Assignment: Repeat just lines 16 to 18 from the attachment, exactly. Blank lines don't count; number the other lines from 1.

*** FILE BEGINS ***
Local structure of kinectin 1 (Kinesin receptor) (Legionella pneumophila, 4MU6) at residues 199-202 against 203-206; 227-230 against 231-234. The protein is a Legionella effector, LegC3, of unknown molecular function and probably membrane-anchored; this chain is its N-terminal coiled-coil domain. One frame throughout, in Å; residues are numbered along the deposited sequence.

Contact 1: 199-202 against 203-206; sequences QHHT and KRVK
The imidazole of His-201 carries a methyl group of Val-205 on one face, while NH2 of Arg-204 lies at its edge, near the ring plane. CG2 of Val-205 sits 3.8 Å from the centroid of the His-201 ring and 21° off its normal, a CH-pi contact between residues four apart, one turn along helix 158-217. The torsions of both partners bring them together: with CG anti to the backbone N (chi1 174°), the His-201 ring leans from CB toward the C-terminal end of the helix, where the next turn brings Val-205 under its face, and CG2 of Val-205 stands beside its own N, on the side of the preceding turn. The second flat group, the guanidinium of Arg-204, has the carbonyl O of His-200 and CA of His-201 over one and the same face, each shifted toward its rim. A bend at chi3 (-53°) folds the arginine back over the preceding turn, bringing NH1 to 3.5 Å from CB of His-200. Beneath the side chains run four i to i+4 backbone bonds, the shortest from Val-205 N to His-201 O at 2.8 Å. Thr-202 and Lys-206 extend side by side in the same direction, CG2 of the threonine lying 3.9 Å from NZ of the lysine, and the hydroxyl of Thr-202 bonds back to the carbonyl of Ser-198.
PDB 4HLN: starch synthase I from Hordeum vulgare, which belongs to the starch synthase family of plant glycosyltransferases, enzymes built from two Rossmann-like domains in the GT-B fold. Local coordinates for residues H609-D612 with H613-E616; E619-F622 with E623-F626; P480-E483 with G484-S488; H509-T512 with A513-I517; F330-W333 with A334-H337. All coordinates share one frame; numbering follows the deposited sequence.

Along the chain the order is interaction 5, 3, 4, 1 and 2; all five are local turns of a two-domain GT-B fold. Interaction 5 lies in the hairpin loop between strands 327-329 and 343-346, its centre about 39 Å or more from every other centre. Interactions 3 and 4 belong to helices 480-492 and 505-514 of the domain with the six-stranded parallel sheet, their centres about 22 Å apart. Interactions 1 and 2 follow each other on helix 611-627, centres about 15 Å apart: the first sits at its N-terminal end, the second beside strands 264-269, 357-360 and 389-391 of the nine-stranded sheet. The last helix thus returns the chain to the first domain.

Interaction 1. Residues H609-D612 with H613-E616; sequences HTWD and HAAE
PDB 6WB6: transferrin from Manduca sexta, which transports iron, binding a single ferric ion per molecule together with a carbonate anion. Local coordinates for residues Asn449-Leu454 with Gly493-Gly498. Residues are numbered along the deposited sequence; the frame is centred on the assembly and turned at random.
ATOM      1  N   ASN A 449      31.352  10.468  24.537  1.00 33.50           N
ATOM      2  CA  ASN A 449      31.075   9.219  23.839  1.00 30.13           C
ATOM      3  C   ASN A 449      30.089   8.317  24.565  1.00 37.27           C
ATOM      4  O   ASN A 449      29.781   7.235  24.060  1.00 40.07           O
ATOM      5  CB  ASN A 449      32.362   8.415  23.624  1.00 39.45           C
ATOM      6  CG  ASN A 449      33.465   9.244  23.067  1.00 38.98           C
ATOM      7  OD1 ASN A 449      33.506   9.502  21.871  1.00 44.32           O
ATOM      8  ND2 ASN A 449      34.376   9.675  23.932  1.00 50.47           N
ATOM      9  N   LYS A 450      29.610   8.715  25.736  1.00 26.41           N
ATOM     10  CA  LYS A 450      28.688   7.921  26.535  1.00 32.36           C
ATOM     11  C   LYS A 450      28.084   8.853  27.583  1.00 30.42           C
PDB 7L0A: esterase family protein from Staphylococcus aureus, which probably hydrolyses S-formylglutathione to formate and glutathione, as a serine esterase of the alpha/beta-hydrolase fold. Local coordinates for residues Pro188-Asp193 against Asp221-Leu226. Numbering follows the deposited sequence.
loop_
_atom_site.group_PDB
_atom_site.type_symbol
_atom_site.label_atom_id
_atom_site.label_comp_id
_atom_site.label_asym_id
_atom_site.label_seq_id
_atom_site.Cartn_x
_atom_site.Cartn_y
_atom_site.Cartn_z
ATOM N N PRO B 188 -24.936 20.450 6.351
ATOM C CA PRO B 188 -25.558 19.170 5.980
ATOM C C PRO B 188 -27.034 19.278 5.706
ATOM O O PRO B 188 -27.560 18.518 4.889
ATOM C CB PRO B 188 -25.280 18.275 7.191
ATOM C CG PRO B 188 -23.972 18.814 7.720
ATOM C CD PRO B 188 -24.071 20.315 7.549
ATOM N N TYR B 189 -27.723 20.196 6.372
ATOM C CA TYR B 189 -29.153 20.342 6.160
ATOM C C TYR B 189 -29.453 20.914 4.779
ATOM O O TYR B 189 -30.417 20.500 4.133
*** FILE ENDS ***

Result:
ATOM      9  N   LYS A 450      29.610   8.715  25.736  1.00 26.41           N
ATOM     10  CA  LYS A 450      28.688   7.921  26.535  1.00 32.36           C
ATOM     11  C   LYS A 450      28.084   8.853  27.583  1.00 30.42           C